Blood pressure response to the daily stressors of urban environments: Methodology, basic concepts, and significance
Article first published online: 10 AUG 2005
Copyright © 1991 Wiley-Liss, Inc., A Wiley Company
American Journal of Physical Anthropology
Supplement: Yearbook of Physical Anthropology
Volume 34, Issue Supplement S13, pages 189–210, 1991
How to Cite
James, G. D. (1991), Blood pressure response to the daily stressors of urban environments: Methodology, basic concepts, and significance. Am. J. Phys. Anthropol., 34: 189–210. doi: 10.1002/ajpa.1330340610
- Issue published online: 10 AUG 2005
- Article first published online: 10 AUG 2005
- Ambulatory blood pressure;
- Urban environment;
Blood pressure is studied in epidemiological and anthropological research as if each person has a single unique value. However, blood pressure is a fluctuating physiological function with significant intraday variability. This paper discusses and describes the methodology and basic concepts of ambulatory blood pressure monitoring as it has been employed to assess blood pressure variability in the continuously changing microenvironments of Western urban settings.
Across urban microenvironments, blood pressures, on average, are highest while people are at work and are lowest during sleep. Blood pressure is further affected by emotional state and activity (which differ between men and women), the season of the year (winter and summer), and occupation. Differences in daily blood pressure variation also occur between ethnic groups (black versus white). The review also considers whether salt intake and other behavioral factors affect daily blood pressure variation. Finally, the review explores the use of ambulatory pressure monitoring for genetic studies.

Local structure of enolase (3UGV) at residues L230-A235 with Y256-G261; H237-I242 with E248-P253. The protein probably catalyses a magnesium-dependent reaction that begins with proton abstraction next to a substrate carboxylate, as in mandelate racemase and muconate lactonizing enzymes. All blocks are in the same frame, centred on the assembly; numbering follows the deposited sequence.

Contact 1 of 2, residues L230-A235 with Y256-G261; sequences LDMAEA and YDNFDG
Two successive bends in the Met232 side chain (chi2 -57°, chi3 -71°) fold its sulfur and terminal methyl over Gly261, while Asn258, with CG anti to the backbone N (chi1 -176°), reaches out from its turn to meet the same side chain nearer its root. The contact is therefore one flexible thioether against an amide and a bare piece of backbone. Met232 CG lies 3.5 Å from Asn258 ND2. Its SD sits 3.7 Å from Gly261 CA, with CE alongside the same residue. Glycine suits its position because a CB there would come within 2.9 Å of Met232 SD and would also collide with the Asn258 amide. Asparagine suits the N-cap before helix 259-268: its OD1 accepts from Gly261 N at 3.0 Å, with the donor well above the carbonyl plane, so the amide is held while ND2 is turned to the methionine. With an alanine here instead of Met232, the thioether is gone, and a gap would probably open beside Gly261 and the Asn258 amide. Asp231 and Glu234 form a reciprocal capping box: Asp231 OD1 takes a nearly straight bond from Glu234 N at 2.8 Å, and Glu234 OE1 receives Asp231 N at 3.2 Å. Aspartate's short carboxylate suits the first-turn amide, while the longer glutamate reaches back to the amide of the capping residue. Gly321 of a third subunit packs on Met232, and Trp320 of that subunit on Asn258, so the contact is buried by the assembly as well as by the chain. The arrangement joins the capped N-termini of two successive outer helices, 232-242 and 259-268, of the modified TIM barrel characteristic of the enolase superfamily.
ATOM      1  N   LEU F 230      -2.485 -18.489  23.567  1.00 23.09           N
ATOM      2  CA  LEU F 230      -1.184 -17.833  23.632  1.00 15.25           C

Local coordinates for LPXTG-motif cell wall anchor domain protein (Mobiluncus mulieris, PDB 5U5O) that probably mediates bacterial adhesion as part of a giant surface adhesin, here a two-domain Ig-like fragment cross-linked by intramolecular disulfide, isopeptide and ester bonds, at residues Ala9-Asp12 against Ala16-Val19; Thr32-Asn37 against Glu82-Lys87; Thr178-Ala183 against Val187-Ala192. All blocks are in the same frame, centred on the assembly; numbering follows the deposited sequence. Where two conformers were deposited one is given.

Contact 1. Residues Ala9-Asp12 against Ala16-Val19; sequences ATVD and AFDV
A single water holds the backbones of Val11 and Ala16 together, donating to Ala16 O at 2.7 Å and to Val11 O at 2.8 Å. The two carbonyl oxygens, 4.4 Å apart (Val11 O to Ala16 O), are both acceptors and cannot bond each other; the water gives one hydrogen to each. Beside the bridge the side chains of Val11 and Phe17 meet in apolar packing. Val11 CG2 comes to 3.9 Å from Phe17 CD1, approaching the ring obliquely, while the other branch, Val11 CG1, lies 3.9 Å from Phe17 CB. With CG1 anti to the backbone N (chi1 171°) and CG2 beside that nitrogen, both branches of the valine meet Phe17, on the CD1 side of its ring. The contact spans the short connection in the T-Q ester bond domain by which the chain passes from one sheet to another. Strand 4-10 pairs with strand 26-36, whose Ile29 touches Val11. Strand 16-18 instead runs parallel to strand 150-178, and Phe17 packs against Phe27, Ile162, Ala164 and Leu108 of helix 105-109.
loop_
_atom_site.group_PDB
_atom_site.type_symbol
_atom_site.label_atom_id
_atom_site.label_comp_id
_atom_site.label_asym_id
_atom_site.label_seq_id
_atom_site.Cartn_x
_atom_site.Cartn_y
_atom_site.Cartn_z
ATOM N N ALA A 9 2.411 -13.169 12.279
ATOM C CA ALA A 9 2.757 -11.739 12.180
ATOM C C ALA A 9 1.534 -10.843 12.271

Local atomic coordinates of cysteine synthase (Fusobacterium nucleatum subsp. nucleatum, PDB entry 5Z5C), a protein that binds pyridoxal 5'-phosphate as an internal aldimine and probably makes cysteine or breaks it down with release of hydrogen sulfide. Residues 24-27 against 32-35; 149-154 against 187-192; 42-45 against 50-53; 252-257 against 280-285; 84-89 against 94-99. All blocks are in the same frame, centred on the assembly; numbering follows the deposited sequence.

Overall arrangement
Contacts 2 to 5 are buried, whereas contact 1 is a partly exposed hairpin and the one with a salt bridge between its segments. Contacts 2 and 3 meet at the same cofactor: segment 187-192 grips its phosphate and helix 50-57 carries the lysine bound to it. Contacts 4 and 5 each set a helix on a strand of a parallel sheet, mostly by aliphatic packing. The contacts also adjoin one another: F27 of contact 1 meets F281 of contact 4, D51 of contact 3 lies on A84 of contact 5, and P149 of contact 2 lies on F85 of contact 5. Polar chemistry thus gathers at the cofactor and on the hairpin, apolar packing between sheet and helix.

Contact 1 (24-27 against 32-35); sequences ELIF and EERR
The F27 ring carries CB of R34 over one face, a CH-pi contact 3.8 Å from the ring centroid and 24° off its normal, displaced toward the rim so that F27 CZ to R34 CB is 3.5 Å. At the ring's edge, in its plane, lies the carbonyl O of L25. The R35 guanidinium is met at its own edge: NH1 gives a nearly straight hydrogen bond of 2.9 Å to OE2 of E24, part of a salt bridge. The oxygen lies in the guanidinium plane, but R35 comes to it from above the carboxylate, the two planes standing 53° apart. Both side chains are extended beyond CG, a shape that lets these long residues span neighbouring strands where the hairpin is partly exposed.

Before we can conclude that a varying physiological function like blood pressure helps individuals to adapt to changing daily environments, blood pressure must be studied under all daily conditions. If future human populations must adapt to the urban environment, then ambulatory blood pressure technology may be one tool that physical anthropologists can use to elucidate the direction of human evolution.